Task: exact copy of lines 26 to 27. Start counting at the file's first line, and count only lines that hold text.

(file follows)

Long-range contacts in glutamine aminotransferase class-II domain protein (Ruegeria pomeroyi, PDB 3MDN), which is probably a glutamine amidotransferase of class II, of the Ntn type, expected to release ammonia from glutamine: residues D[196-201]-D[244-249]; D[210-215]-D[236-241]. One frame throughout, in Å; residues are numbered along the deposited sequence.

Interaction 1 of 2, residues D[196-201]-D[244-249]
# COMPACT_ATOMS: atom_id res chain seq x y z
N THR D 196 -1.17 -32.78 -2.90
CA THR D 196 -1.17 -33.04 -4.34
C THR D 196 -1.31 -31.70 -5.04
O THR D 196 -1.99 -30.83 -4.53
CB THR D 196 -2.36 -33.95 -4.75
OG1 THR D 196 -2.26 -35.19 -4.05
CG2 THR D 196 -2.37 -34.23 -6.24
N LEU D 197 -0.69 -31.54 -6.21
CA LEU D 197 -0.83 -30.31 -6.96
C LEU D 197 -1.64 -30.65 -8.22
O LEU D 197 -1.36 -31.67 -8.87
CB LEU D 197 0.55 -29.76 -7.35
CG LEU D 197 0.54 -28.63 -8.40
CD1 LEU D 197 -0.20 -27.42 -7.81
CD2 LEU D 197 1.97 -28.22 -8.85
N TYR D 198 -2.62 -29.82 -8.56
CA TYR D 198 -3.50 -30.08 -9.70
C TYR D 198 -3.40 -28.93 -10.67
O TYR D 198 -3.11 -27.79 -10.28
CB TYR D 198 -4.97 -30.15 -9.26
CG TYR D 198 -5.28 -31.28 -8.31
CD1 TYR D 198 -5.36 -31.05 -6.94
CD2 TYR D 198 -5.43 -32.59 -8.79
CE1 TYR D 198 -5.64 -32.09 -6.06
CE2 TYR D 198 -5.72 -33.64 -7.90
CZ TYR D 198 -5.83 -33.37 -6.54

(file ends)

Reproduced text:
CD2 TYR D 198 -5.43 -32.59 -8.79
CE1 TYR D 198 -5.64 -32.09 -6.06